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  #11  
Old 03-19-2013, 08:17 PM
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In a car, the chassis is the ground. If you decide to disconnect the positive first, and your wrench or ratchet touches the chassis while touching the positive terminal, it's just like connecting the two terminals of the battery together. You will see sparks at the least.

If you disconnect the negative cable first, which is already connected to the chassis, there is no risk.

It probably doesn't matter as much in a boat since the "chassis" that the ground cable connects to is the engine block and is usually pretty far away from the battery terminal.
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  #12  
Old 03-19-2013, 08:36 PM
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Gotcha, well I guess it makes sense why they did it the way they did then! Thanks guys!
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  #13  
Old 03-20-2013, 08:58 AM
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Most places I know of that offer indoor storage require the batteries to be removed before coming in the building. This reduces the risk of fire (no battery = no electrical fires).

I was told to disconnect the negative lead to eliminate arcing and the chance of battery drain due to a possible ground differential. A corroded or poorly connected ground can create a circuit that will slowly drain a battery as one side will look more positive and thus create a voltage path or voltage leak. This is why it's important to tie all the grounds to a common point when wiring. When I installed my dual battery system one of the last checks I did was put a volt meter between the ground posts from the main ground terminal post and the remote ground bus in the dash to ensure they were at zero. Anything more than zero indicates a ground potential difference which can cause noise in the system as well as a drain on the battery. At least that's how it was explained/taught to me.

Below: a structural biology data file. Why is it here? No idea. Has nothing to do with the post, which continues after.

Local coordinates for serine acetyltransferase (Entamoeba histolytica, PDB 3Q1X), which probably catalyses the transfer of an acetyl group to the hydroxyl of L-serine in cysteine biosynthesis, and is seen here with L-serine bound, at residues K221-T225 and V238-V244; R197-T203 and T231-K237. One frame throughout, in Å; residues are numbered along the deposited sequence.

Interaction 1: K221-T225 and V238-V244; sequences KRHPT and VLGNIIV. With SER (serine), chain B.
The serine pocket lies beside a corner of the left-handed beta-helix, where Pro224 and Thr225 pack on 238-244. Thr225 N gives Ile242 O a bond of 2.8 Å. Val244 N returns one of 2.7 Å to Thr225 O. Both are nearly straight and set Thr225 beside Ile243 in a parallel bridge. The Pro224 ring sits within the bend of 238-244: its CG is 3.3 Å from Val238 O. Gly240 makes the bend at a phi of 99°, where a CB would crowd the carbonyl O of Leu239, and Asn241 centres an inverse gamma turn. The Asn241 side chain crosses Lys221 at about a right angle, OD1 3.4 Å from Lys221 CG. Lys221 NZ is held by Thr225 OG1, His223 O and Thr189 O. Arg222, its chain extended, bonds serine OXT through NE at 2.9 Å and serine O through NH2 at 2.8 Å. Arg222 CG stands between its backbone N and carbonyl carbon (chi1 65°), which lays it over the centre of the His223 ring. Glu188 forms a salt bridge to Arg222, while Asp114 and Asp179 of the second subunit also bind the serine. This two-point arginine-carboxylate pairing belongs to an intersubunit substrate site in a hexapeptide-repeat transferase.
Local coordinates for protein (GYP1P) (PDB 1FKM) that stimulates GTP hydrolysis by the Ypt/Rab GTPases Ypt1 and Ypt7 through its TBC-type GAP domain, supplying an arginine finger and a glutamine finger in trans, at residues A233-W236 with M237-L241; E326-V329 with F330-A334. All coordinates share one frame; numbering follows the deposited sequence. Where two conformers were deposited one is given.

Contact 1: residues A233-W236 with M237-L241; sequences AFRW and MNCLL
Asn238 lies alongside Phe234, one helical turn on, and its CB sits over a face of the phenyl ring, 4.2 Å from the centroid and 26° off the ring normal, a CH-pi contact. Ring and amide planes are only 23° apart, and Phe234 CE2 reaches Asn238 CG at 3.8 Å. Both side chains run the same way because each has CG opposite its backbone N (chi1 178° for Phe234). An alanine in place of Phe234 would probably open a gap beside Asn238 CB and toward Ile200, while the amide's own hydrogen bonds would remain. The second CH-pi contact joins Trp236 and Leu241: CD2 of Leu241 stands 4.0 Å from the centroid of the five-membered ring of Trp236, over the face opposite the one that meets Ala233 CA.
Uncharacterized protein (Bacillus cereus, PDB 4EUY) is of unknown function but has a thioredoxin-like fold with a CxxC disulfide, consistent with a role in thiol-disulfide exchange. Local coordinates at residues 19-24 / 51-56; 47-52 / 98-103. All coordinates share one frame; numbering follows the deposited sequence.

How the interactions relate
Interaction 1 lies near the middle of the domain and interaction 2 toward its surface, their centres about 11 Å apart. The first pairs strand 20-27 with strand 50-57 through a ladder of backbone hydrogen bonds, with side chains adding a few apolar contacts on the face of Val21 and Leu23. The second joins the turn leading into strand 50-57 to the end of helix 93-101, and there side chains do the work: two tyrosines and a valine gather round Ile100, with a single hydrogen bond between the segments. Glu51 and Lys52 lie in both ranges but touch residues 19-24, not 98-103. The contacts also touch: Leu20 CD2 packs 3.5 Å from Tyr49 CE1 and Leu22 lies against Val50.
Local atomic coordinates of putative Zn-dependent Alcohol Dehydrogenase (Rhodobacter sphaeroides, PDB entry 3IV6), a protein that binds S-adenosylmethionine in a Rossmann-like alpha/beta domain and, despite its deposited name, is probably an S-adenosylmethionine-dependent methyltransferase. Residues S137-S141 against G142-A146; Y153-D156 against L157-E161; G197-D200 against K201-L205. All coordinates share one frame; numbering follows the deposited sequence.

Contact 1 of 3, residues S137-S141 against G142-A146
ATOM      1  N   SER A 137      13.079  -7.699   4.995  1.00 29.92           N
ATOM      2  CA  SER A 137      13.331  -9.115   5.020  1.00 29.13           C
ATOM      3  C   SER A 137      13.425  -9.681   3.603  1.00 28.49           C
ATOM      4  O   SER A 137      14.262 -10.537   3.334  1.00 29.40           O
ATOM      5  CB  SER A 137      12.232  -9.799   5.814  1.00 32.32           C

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  #14  
Old 03-20-2013, 10:38 AM
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Thanks man!
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  #15  
Old 03-20-2013, 11:11 AM
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I have a battery cutoff switch. I turn it off when the boat is not in use, including longterm storage. I charge it up at winterization and put it on a charger on the lowest setting before recomissioning in the spring. It does not lose much charge over layup.
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  #16  
Old 03-20-2013, 02:58 PM
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Quote:
Originally Posted by east tx skier View Post
I have a battery cutoff switch. I turn it off when the boat is not in use, including longterm storage. I charge it up at winterization and put it on a charger on the lowest setting before recomissioning in the spring. It does not lose much charge over layup.
I thought about doing that too... Good idea, thanks!
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  #17  
Old 03-20-2013, 03:18 PM
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I did it because I had a draw in the electrical system that was slowly draining my battery each summer. The switch was cheaper and easier than chasing the ghost current.
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  #18  
Old 03-20-2013, 05:15 PM
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Quote:
Originally Posted by east tx skier View Post
I did it because I had a draw in the electrical system that was slowly draining my battery each summer. The switch was cheaper and easier than chasing the ghost current.
I like! Not a bad idea at all.
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  #19  
Old 04-10-2013, 01:43 PM
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I have a Prostar 214 that will draw down over time as well. I've been pulling the cable off every time but considered a battery cutoff switch. I've seen these are common in larger boats. I think Perko is the most popular brand. Is that what you installed?
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  #20  
Old 04-10-2013, 04:08 PM
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Yes. I had my boat in for something and the dealer installed the switch for me. I have been very pleased with it and no more draw issues (obviously) for the last two years since installing it.
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